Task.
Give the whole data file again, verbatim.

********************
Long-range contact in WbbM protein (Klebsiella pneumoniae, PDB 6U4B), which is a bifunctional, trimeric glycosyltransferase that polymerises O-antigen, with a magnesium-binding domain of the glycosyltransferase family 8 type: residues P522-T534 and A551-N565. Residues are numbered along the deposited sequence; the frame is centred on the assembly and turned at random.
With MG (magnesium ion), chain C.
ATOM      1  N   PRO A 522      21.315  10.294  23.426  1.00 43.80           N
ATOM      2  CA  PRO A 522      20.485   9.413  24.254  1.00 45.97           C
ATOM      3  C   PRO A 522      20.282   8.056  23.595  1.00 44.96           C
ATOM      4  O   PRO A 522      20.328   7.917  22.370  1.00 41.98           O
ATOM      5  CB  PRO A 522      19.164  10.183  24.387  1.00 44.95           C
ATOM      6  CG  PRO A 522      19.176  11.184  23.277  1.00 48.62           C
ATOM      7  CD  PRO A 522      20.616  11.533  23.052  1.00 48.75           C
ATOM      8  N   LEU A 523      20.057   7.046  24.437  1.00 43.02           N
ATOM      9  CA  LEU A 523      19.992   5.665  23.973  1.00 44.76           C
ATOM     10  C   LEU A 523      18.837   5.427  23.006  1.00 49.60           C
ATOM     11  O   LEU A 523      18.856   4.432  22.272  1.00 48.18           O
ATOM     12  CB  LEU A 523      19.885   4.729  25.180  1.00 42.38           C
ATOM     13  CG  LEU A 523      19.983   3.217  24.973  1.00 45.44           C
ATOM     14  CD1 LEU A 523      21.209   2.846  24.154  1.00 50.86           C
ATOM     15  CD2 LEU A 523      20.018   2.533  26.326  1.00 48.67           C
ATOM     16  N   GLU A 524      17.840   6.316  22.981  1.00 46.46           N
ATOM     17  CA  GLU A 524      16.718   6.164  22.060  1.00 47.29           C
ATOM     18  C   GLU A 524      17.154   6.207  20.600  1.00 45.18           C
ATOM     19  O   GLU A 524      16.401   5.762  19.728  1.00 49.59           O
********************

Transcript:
Long-range contact in WbbM protein (Klebsiella pneumoniae, PDB 6U4B), which is a bifunctional, trimeric glycosyltransferase that polymerises O-antigen, with a magnesium-binding domain of the glycosyltransferase family 8 type: residues P522-T534 and A551-N565. Residues are numbered along the deposited sequence; the frame is centred on the assembly and turned at random.
With MG (magnesium ion), chain C.
ATOM      1  N   PRO A 522      21.315  10.294  23.426  1.00 43.80           N
ATOM      2  CA  PRO A 522      20.485   9.413  24.254  1.00 45.97           C
ATOM      3  C   PRO A 522      20.282   8.056  23.595  1.00 44.96           C
ATOM      4  O   PRO A 522      20.328   7.917  22.370  1.00 41.98           O
ATOM      5  CB  PRO A 522      19.164  10.183  24.387  1.00 44.95           C
ATOM      6  CG  PRO A 522      19.176  11.184  23.277  1.00 48.62           C
ATOM      7  CD  PRO A 522      20.616  11.533  23.052  1.00 48.75           C
ATOM      8  N   LEU A 523      20.057   7.046  24.437  1.00 43.02           N
ATOM      9  CA  LEU A 523      19.992   5.665  23.973  1.00 44.76           C
ATOM     10  C   LEU A 523      18.837   5.427  23.006  1.00 49.60           C
ATOM     11  O   LEU A 523      18.856   4.432  22.272  1.00 48.18           O
ATOM     12  CB  LEU A 523      19.885   4.729  25.180  1.00 42.38           C
ATOM     13  CG  LEU A 523      19.983   3.217  24.973  1.00 45.44           C
ATOM     14  CD1 LEU A 523      21.209   2.846  24.154  1.00 50.86           C
ATOM     15  CD2 LEU A 523      20.018   2.533  26.326  1.00 48.67           C
ATOM     16  N   GLU A 524      17.840   6.316  22.981  1.00 46.46           N
ATOM     17  CA  GLU A 524      16.718   6.164  22.060  1.00 47.29           C
ATOM     18  C   GLU A 524      17.154   6.207  20.600  1.00 45.18           C
ATOM     19  O   GLU A 524      16.401   5.762  19.728  1.00 49.59           O